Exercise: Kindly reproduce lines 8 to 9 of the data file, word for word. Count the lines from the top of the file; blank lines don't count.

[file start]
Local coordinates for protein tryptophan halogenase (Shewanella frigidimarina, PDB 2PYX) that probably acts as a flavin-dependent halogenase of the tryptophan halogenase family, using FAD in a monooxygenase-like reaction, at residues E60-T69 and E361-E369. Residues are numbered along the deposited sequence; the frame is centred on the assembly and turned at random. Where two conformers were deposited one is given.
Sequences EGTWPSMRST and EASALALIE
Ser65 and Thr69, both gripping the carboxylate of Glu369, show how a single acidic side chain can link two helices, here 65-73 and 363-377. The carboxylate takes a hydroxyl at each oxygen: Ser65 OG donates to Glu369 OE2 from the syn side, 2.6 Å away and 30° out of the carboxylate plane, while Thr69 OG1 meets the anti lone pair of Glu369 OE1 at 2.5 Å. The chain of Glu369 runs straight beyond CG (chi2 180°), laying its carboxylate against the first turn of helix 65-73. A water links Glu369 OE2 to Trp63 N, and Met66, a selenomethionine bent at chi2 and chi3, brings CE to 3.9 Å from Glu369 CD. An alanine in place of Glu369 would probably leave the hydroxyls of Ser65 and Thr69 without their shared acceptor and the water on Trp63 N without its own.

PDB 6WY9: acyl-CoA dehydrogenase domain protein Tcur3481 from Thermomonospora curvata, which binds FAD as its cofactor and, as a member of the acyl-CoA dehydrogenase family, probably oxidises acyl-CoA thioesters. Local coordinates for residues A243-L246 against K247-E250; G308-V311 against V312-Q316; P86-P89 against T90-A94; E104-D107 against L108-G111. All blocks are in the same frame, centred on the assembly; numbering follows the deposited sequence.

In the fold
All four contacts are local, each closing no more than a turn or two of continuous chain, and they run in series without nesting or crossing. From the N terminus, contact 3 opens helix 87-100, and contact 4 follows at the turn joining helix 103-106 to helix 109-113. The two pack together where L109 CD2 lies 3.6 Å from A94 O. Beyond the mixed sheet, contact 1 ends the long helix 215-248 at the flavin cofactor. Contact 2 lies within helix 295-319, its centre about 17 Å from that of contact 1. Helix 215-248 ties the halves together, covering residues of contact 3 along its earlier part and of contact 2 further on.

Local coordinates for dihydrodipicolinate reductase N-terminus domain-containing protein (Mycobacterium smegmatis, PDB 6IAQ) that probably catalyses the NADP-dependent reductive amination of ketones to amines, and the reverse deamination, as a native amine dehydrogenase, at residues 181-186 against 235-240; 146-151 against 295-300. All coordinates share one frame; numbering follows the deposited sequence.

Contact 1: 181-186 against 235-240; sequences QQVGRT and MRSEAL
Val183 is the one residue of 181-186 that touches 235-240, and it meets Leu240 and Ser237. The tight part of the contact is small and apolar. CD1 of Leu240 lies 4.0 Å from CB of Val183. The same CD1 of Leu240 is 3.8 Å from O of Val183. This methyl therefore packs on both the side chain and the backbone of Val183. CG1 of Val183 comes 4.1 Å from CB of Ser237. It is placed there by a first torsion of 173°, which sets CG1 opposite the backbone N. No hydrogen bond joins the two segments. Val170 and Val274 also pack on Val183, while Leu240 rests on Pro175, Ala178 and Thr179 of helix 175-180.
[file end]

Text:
Contact 1: 181-186 against 235-240; sequences QQVGRT and MRSEAL
Val183 is the one residue of 181-186 that touches 235-240, and it meets Leu240 and Ser237. The tight part of the contact is small and apolar. CD1 of Leu240 lies 4.0 Å from CB of Val183. The same CD1 of Leu240 is 3.8 Å from O of Val183. This methyl therefore packs on both the side chain and the backbone of Val183. CG1 of Val183 comes 4.1 Å from CB of Ser237. It is placed there by a first torsion of 173°, which sets CG1 opposite the backbone N. No hydrogen bond joins the two segments. Val170 and Val274 also pack on Val183, while Leu240 rests on Pro175, Ala178 and Thr179 of helix 175-180.